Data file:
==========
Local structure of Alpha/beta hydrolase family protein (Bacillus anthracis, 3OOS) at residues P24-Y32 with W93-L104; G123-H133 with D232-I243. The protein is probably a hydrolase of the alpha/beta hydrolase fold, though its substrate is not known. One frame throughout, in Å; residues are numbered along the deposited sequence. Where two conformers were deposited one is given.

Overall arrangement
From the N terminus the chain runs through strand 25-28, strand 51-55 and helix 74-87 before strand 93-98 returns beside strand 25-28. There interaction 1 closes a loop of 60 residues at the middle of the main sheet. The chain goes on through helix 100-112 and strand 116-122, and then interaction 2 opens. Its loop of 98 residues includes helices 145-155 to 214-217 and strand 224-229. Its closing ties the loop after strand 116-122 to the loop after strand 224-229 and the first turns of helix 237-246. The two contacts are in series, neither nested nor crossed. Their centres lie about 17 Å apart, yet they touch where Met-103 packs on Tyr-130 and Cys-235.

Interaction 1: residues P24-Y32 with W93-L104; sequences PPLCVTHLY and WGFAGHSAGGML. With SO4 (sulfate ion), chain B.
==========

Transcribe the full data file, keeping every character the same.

Local structure of Alpha/beta hydrolase family protein (Bacillus anthracis, 3OOS) at residues P24-Y32 with W93-L104; G123-H133 with D232-I243. The protein is probably a hydrolase of the alpha/beta hydrolase fold, though its substrate is not known. One frame throughout, in Å; residues are numbered along the deposited sequence. Where two conformers were deposited one is given.

Overall arrangement
From the N terminus the chain runs through strand 25-28, strand 51-55 and helix 74-87 before strand 93-98 returns beside strand 25-28. There interaction 1 closes a loop of 60 residues at the middle of the main sheet. The chain goes on through helix 100-112 and strand 116-122, and then interaction 2 opens. Its loop of 98 residues includes helices 145-155 to 214-217 and strand 224-229. Its closing ties the loop after strand 116-122 to the loop after strand 224-229 and the first turns of helix 237-246. The two contacts are in series, neither nested nor crossed. Their centres lie about 17 Å apart, yet they touch where Met-103 packs on Tyr-130 and Cys-235.

Interaction 1: residues P24-Y32 with W93-L104; sequences PPLCVTHLY and WGFAGHSAGGML. With SO4 (sulfate ion), chain B.